We grew up in the 90s with Faithless, Prodigy and The Chemical Brothers on Topp 20. UK music has been hugely important to us and Norway in general. Manchester has been a staple club-town since the 80s, but the overall willingness to push things forward seems like a British tradition overall. Paper is one of the many labels that don’t mind taking risks if they like the music. We recently read an interview with Ben where he joked about not being able to resist releasing a record of a guy in South Africa with 30 followers on Soundcloud! And Paper made an entire documentary on the nordic disco scene. It seems the UK influence is paying off for both parties.
Getting onto Folkemusikk. Tell me how that EP came together and what were some of the ideas that informed it. What were some of your inspirations (in music and beyond) for the sounds of the record?
We started out with a couple tracks that felt like they belonged together. ‘NRK’ and ‘Folkemusikk’ both have a nostalgic and surreal vibe to them. They made us think of the old video archive of the Norwegian broadcasting corporation, which is tasked with documenting Norway’s culture and history. The lyrics for ‘Folkemusikk’ go really well with that theme, and the vocal sample on ‘NRK’ sounds like a mangled radio jingle. Then the rest kind of just fell into place. Varied, but with a conceptual backdrop.
The Lakeshouse sound that you established on Firkanta is still prevalent, but there seems to be something slightly more organic, at times a little psychedelic about this record. How did you approach this record any differently than the last?
Well, ‘Firkanta’ is called Firkanta for a reason. On Firkanta we focused on presenting different sides to our sound, like the proto-Lindstrøm space disco of the title track, or the garage-ish swing of Ambulanse. Folkemusikk is more conceptual. If one track had ambient elements then the other tracks needed some too. All the tiny details, the textural, almost tactile sounds, they’re all meant to match the feeling or the message. NRK sounds a bit like the fever dream of a child listening to the radio. Papaya is very Ibiza and beachy, while Folkemusikk is urban pitted against folk music and a Hardanger-fiddle. There’s even a lonely owl and a ticking clock on Lov.
How did the writing process work on this record and where did the inspiration for the lyrics come from?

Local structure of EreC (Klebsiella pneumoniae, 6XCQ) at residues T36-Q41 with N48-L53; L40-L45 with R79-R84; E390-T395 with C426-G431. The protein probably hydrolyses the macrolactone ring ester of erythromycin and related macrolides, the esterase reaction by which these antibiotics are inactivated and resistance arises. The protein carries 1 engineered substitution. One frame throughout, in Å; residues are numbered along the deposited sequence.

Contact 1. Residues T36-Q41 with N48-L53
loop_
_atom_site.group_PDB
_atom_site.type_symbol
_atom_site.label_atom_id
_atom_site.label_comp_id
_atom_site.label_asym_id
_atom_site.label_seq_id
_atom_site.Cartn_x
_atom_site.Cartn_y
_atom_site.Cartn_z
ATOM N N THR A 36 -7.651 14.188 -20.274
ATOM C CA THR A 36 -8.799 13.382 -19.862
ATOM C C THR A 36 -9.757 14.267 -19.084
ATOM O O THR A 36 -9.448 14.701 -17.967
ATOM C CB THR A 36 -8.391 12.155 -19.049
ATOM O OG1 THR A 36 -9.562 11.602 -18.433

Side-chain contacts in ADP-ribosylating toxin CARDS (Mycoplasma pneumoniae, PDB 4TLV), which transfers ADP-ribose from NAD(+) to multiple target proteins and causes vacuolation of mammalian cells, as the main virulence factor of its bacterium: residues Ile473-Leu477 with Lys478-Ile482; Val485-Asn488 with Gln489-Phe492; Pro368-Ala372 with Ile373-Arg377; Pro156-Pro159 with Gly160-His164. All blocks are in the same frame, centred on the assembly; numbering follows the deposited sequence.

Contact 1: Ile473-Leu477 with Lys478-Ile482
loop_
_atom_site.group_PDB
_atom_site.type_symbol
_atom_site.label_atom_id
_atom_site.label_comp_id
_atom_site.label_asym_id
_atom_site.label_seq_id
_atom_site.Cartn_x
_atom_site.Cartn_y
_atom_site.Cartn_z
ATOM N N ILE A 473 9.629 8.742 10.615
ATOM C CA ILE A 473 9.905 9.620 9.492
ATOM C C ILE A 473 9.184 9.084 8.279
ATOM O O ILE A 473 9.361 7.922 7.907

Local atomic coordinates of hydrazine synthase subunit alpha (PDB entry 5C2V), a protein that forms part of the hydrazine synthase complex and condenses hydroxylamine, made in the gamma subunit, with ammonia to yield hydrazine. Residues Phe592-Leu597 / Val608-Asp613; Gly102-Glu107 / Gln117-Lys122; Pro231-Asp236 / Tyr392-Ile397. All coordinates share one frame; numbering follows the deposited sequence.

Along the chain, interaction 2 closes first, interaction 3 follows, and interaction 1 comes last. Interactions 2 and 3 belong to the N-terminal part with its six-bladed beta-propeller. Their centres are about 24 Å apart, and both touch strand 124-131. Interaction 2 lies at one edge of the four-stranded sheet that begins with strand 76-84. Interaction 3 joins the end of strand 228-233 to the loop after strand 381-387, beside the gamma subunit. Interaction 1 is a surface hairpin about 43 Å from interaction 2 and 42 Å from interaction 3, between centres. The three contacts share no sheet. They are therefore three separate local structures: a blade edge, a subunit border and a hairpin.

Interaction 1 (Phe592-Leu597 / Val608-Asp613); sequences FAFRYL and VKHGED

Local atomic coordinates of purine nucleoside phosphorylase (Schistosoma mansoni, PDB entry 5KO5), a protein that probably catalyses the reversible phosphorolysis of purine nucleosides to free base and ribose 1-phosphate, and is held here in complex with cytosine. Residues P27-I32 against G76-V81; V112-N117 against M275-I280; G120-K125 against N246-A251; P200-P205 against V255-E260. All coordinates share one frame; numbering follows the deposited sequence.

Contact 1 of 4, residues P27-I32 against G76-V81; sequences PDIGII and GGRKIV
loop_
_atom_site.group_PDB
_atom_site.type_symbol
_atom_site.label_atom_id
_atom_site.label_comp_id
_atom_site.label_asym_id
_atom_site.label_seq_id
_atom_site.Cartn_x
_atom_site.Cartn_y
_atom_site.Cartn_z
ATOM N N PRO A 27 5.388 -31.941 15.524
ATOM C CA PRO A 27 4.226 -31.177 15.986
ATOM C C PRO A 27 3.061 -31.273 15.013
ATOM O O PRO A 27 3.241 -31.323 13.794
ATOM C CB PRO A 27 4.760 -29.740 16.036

The title track is a nod to the history of dance music. Dance music is ancient, and some of it we’ve arbitrarily labeled “folk music”. It seems modern club music is really just an extension of a very old idea. The chorus is a chant; “this is folk music”, sung in a dialect that has traditional connotations. It also kind of sounds like “this is fuck music”, which isn’t too far off if you think about it. In the verse a guy is sad that someone told him “music died a hundred years ago today”, like there’s a specific date someone decided music went wrong. It didn’t! It just changed.
Lov was of course inspired by a breakup. It’s during a break up you might wonder why we all keep trying when it usually ends with heartbreak. The title is both the Norwegian word for ‘allowed’ and ‘law’, almost like the song is taking the piss out of the concept of love. And there’s no linear story, more an abstraction of the feelings around it. We really love Air and the way they used a looped, robotic voice on ‘Run’, so we tried to mimic that on this track, underlining the abstract and binary lyrics. “One/Two, me/you”. Maybe it’s a story of a robot programmed to love, running the same software over and over? In a way it’s an existential song more than a love ballad.
There’s something about the mountain on the cover, Endre told me. What is it about that image in the artwork that’s so significant about this record and how did it inform the music?
Having grown up surrounded by nature we’re still marked by it. There’s something mysterious and profound about mountains. Now that we live in Oslo we kind of have to make do with the nature we have here, which is not as spectacular but still nice. We spend more time in the woods than in the club. Back in Nordfjordeid we had many secret spots we’d go to just to be alone as friends, one of them was by a lake that few people knew about. It’s kinda funny cos the picture used for the cover was actually taken on a trip Bjørnar had to Albania, but it still looks as majestic and “nasjonalromantisk” as a Norwegian painting from the 1800s. There’s even a troll-like face in the rocks. Both the videos for Nrk and Lov were partly filmed by a lake outside Oslo.
And now for the plug… it’s the official Oslo release of the record; what is happening on the night to celebrate the record?
Before we officially start DJing we’ll have a little mingling sesh, listen to the record in full and also show the two videos Bjørnar made. We also have a bunch of T-shirts from Firkanta EP that we’ll be selling. And anyone with a healthy interest in music should get down to our DJ set later, cos it will be epic and eclectic!
I thought you might be tempted to play live. Why the DJ set?
Like we talked about it’s hard to get live sets going when we’re spread out. We’ve barely all been in the same room for most of the process of this EP. We’ve also been wanting to do more DJing in general, so for that purpose this is a step in that direction.
And how do you hope to relay the sound of the record through the set?
Of course we’ll play as many Lakeshouse tracks as we can muster, including our remixes and other goodies, but it’s also just something that will happen organically through the selection. We want people to dance, but we also like championing wilder records, blending party vibes with something personal, kind of like how our music sounds.
That’s all the questions, but is there anything you’d like to add?
Nothing other than a big thank you to both Olanskii for booking us to Jæger, and to you for asking us such great questions!